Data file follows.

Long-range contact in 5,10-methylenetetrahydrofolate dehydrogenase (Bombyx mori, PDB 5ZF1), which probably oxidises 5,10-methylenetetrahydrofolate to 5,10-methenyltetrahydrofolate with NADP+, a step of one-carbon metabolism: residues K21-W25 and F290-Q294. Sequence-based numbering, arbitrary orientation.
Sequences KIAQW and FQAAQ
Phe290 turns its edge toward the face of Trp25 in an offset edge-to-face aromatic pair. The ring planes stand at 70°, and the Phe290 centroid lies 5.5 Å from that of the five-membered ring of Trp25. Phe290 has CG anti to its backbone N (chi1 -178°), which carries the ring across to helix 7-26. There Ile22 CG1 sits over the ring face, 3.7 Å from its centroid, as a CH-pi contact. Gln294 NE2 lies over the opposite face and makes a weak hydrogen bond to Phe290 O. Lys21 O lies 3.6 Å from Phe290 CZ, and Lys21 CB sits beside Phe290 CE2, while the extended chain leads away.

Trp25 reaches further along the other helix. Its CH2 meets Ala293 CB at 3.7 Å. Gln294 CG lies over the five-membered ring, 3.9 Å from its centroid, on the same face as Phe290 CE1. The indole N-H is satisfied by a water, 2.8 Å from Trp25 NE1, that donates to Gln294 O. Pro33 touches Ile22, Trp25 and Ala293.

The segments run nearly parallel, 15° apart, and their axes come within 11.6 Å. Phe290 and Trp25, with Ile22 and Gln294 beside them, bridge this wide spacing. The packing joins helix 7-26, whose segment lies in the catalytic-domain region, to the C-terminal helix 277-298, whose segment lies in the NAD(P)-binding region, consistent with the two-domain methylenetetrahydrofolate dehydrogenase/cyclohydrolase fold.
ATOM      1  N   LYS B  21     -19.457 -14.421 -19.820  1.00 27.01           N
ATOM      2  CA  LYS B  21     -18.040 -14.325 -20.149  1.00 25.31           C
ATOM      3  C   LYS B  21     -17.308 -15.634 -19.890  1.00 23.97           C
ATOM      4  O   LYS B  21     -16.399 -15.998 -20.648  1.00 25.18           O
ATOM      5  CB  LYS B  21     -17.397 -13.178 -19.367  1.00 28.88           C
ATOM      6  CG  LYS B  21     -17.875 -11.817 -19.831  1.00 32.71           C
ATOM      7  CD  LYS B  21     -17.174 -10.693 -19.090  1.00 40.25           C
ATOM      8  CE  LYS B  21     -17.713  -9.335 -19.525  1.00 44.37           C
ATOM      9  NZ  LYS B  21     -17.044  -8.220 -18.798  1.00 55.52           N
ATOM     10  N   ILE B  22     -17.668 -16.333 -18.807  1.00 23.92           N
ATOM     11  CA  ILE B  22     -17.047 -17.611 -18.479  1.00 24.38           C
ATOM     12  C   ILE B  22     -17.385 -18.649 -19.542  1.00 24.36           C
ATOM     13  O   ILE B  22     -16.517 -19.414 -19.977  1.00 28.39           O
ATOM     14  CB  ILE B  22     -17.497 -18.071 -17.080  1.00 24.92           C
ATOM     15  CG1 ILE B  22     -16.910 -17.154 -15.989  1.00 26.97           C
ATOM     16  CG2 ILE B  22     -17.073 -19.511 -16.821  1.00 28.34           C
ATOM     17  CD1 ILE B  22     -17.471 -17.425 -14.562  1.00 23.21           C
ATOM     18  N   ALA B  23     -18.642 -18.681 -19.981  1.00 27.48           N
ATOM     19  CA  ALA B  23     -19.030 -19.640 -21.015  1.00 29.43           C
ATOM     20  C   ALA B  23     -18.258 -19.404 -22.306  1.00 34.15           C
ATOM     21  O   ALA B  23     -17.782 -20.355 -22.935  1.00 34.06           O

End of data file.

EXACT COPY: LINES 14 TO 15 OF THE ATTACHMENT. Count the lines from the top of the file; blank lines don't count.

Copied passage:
ATOM      9  NZ  LYS B  21     -17.044  -8.220 -18.798  1.00 55.52           N
ATOM     10  N   ILE B  22     -17.668 -16.333 -18.807  1.00 23.92           N